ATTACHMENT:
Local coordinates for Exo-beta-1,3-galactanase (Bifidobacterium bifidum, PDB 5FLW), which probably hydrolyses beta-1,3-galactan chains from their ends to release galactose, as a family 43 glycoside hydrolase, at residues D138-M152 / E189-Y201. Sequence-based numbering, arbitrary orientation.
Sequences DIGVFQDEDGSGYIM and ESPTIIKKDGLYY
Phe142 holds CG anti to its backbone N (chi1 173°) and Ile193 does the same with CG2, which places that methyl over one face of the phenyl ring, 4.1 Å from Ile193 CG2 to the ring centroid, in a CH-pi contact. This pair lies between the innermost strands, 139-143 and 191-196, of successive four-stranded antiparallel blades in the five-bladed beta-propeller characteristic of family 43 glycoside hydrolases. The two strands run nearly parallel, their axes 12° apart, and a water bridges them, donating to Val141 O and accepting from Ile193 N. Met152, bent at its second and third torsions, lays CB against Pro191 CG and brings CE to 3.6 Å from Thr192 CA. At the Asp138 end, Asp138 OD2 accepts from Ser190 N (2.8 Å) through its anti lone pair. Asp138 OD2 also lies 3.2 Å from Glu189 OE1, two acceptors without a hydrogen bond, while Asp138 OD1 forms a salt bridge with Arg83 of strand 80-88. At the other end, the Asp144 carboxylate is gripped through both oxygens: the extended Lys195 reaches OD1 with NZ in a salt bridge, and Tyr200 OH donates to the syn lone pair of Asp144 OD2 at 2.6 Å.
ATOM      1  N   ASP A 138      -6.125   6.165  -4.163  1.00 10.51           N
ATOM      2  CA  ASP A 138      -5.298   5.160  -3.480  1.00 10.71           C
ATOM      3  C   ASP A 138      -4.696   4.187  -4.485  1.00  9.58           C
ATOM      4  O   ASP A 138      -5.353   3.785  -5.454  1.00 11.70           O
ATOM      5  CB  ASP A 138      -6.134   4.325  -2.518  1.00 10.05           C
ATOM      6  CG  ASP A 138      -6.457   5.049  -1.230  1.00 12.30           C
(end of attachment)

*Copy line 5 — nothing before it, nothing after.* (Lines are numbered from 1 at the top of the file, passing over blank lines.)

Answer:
ATOM      2  CA  ASP A 138      -5.298   5.160  -3.480  1.00 10.71           C